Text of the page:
Chris Richardson is a developer and architect. He is a Java Champion, a JavaOne rock star, and the author of POJOs in Action, which describes how to build enterprise Java applications with frameworks such as Spring and Hibernate. Chris was also the founder of the original, an early Java PaaS for Amazon EC2. Today, he is a recognized thought leader in microservices and speaks regularly at international conferences. Chris is the creator of, a website describing how to develop and deploy microservices. He provides microservices consulting and training and is working on his third startup Eventuate, an application platform for developing microservices. Chris has a computer science degree from the University of Cambridge in England and lives in Oakland, CA.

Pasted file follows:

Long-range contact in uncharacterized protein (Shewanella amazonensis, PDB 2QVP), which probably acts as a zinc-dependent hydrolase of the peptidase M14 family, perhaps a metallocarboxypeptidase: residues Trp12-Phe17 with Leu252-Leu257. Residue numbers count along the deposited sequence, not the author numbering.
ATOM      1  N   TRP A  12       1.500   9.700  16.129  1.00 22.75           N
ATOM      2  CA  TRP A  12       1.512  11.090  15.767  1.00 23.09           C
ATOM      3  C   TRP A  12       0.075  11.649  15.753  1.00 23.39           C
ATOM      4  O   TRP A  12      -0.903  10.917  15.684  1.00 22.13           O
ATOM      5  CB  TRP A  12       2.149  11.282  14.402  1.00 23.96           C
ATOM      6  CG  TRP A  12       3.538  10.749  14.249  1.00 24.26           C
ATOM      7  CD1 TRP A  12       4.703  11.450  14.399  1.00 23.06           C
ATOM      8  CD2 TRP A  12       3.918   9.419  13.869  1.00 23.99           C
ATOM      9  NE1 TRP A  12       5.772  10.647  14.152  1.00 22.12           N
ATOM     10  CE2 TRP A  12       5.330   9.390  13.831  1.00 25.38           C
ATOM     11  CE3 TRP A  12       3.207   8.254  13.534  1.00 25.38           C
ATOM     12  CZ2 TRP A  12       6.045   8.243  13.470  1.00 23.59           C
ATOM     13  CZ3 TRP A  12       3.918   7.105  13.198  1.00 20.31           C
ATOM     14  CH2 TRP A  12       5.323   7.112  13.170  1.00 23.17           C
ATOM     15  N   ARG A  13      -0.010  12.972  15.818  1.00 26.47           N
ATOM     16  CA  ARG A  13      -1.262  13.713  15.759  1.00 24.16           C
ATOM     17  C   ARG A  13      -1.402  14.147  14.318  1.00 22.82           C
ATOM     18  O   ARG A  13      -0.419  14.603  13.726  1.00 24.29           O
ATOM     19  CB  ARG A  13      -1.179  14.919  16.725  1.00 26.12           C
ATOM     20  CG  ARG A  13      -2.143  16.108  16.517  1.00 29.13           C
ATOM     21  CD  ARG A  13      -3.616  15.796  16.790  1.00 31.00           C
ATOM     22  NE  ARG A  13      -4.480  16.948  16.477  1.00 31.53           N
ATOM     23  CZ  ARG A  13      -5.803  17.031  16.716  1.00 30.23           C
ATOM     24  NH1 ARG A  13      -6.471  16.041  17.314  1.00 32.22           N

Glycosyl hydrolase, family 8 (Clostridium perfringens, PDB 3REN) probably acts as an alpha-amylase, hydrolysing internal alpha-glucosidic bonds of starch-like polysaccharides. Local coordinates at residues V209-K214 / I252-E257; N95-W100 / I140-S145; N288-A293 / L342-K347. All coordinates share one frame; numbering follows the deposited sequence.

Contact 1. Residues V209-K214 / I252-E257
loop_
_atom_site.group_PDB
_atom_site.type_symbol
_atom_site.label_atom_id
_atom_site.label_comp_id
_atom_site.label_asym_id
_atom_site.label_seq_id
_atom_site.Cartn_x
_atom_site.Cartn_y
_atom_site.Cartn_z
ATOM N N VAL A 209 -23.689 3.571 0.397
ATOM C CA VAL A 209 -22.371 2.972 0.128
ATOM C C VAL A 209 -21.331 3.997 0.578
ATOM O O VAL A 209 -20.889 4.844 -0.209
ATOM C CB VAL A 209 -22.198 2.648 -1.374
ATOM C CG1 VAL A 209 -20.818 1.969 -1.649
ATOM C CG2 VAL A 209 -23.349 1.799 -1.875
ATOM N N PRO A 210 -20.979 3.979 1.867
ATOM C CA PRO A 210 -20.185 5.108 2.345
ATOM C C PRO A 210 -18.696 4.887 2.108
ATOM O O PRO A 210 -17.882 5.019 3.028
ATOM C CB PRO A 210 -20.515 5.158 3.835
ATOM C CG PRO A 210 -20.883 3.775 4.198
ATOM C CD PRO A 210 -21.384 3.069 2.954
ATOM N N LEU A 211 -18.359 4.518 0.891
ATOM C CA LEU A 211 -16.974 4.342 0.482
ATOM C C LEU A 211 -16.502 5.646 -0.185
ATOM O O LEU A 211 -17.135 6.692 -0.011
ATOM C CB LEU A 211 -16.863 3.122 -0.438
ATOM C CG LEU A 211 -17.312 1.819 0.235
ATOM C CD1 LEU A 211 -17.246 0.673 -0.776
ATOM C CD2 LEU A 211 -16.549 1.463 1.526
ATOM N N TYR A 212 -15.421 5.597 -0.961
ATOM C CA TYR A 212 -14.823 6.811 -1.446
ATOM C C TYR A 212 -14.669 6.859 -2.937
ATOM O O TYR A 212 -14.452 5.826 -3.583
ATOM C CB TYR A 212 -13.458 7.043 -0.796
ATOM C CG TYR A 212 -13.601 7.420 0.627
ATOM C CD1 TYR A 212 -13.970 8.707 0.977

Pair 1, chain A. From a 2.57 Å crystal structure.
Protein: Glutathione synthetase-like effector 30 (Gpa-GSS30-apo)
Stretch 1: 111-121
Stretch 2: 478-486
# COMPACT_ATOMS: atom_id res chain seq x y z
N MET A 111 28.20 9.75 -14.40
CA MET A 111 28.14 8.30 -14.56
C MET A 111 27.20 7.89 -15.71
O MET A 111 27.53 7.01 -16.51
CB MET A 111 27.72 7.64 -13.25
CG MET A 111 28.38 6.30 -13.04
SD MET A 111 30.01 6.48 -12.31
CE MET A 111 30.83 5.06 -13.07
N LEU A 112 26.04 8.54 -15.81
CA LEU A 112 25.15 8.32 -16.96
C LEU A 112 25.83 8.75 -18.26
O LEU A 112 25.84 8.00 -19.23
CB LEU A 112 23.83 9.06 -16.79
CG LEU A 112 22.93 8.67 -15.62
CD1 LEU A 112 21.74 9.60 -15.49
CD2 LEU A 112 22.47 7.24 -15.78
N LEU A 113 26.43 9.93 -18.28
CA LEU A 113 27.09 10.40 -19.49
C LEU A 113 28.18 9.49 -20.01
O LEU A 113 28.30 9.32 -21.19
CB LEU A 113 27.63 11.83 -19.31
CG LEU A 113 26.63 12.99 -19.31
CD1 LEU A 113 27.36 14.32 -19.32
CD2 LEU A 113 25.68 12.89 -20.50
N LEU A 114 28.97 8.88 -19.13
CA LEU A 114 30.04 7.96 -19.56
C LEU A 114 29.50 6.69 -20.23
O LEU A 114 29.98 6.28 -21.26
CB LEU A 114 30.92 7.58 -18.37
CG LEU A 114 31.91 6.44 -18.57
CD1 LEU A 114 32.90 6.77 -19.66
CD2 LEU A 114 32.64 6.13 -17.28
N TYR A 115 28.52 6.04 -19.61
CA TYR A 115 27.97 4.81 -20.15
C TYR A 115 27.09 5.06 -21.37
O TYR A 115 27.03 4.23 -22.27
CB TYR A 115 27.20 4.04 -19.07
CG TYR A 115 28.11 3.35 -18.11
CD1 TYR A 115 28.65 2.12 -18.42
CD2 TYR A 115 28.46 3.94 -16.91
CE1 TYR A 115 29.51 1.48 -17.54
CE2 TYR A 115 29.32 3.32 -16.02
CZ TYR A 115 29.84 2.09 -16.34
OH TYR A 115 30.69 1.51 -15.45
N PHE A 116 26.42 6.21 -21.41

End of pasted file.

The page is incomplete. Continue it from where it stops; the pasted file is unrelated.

"Horizons of Pattern Languages: Software, Cities, Planet"

@ English Bay Room

Michael Mehaffy, Wednesday, 25 Oct, 11:00-12:00 Slides of Talk

Over a half century after Christopher Alexander's landmark work on pattern languages began, the field has proliferated in fascinating and important ways. Pattern languages represent a new class of technology that proposes to "generate, not specify," in the words of software pioneer Ward Cunningham. Closely related, the proliferating technologies (notably wiki) offer an effective platform for communities to collaborate, solve problems and grow smarter -- a capacity that is sorely needed at a time of growing planetary challenges. The speaker, one of Alexander's close collaborators and a colleague of Ward Cunningham, discusses these transformations and their direction.